Internet domain name outlaw faces 20 years in federal prison

A Las Vegas man faces about 20 years in prison today after he agreed to plead guilty to wire fraud for impersonating an intellectual property lawyer and threatening lawsuits against the owners of Internet domain names.

According to the FBI, David Scali is charged with registering an e-mail account under an alias and then sending e-mails in which he claimed to be the intellectual property lawyer. In the e-mails, which were sent in late June and early July of 2006, Scali threatened to file $100,000 trademark infringement lawsuits against the owners of various Internet website names unless they gave up their domain name registrations within two days.

Published reports said Scali specialized in going after one-off or domain names with nomenclature similar to big name Web sites.

Cybersquatters who routinely snap up these typo-based domain sites looking to make a quick buck off of other people's hard work is one of the unsavory practices on the Internet.

Ron Jackson, editor and publisher of the online magazine Domain Name Journal, said in a recent interview that with a well-known trademark like a Microsoft, where so many people are trying to get on a given day, a good typo - meaning one that a lot of people would make the error of typing in - could generate thousands of dollars a month. There could be one on a lesser-known brand that has less traffic that maybe makes $10 a month, but some of these guys might hold tens of thousands of domains. If it costs them $10 a year to register a domain, and if they make $5 or $10 a month multiplied across thousands of domains, it becomes a significant amount of money, he said.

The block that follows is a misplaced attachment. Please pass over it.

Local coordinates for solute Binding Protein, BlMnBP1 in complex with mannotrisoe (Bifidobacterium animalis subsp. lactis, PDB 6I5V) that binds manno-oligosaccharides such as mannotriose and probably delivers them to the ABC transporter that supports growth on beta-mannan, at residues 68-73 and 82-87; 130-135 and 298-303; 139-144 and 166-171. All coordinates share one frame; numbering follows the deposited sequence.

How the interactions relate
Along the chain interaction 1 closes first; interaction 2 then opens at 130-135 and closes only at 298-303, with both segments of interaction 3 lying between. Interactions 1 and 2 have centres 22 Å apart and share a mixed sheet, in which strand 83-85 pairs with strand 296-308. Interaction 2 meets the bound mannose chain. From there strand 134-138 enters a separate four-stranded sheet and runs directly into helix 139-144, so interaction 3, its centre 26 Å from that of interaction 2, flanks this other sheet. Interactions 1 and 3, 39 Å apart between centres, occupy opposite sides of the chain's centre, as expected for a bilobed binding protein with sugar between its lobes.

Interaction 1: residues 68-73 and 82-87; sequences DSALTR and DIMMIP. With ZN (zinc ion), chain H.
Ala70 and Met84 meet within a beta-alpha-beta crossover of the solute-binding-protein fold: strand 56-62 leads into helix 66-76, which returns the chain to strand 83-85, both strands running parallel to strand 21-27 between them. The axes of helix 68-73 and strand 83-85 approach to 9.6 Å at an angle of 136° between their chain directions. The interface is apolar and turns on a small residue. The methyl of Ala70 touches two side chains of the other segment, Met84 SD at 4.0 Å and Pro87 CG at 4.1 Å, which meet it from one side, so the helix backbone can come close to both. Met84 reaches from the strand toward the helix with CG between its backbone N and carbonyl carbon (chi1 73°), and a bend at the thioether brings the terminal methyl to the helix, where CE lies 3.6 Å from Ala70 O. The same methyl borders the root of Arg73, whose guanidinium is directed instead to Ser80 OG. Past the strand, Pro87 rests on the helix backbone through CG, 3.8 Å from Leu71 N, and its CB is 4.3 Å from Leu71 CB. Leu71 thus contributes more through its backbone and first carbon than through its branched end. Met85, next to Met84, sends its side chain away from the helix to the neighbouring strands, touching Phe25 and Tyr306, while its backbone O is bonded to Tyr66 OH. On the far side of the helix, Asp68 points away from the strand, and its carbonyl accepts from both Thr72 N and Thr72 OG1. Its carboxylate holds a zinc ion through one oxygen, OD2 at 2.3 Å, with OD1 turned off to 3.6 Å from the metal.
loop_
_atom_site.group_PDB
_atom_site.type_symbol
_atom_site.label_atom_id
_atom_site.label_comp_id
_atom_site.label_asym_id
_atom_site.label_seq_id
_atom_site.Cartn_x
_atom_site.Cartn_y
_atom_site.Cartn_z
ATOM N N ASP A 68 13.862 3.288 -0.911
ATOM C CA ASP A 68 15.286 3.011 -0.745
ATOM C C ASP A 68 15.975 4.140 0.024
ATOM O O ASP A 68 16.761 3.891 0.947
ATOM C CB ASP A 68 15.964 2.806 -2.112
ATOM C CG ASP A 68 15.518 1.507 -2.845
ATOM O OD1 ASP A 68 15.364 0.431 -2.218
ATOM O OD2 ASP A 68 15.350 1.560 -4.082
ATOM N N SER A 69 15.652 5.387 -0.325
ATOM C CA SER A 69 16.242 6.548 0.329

Microsoft earlier this year filed two new lawsuits against companies it accuses of registering domain names similar to certain of its trademarks. It alleged that the companies intentionally registered domain names with variations of its trademarks, a practice known as cybersquatting, or misspellings of those names, known as typosquatting. Often, domains registered in this way point to Web pages containing advertisements that, if clicked upon, generate revenue for the owner of the domain. Microsoft said the practice is deceptive and confusing for users. Microsoft will receive damages from some companies, it said.

In Scali's case the wire fraud count in the criminal information filed this morning concerns a victim who surrendered an Internet domain name very similar to

The wire fraud charge carries a maximum statutory sentence of 20 years in federal prison. The plea agreement contemplates a sentence ranging from probation to six months in custody, ultimately the sentencing judge will make the final decision as to what Scali's sentence will be, the FBI says.

Copyright © 2007 IDG Communications, Inc.

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